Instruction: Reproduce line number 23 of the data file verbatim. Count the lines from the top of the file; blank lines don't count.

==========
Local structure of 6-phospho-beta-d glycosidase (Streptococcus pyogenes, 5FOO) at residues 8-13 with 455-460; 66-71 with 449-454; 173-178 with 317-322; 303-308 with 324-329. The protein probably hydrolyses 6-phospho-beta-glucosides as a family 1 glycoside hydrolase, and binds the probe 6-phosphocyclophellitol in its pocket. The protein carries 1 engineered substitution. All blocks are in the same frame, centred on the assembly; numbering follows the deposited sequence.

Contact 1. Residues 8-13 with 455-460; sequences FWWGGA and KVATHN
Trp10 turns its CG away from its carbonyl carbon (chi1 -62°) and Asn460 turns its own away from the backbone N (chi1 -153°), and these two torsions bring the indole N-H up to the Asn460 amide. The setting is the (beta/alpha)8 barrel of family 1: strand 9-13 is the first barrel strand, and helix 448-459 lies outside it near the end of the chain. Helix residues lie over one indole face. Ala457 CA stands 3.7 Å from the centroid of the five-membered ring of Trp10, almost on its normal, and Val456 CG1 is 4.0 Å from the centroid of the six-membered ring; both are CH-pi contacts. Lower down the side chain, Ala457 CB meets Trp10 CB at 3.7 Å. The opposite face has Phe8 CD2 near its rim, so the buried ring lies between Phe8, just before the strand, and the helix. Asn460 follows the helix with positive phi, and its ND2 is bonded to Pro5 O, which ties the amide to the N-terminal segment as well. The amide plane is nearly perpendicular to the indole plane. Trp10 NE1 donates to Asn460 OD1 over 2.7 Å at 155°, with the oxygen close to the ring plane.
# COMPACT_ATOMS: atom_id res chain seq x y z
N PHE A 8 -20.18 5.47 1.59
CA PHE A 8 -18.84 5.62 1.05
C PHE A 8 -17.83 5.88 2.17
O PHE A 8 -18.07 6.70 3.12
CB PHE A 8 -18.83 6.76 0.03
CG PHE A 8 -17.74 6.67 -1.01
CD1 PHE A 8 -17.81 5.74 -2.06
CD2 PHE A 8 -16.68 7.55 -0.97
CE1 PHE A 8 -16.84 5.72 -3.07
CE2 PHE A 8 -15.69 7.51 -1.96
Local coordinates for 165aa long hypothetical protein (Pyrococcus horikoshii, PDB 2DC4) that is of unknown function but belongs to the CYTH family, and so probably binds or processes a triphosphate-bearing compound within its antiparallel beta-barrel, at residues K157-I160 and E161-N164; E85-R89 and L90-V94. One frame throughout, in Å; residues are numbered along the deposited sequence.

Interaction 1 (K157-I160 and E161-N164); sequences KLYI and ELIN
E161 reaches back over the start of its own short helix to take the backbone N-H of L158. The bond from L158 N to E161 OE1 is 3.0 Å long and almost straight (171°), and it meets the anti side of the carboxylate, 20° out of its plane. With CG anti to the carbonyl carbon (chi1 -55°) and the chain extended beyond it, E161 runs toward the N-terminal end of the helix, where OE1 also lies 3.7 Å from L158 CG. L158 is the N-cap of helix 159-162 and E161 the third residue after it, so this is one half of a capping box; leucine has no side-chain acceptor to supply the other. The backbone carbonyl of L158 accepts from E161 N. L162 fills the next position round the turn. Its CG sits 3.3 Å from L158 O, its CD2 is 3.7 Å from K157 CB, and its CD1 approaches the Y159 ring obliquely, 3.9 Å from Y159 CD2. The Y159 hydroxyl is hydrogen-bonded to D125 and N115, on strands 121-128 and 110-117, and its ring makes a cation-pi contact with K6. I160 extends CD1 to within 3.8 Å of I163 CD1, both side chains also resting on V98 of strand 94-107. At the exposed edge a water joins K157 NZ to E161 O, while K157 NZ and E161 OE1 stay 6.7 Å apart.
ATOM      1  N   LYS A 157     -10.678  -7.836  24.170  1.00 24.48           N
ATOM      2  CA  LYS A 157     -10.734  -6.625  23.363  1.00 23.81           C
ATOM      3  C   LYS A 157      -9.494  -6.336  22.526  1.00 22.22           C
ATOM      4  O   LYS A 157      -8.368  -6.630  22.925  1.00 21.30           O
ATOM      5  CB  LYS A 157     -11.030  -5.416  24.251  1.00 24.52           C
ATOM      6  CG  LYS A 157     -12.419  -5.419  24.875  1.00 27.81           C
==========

ATOM      6  CG  LYS A 157     -12.419  -5.419  24.875  1.00 27.81           C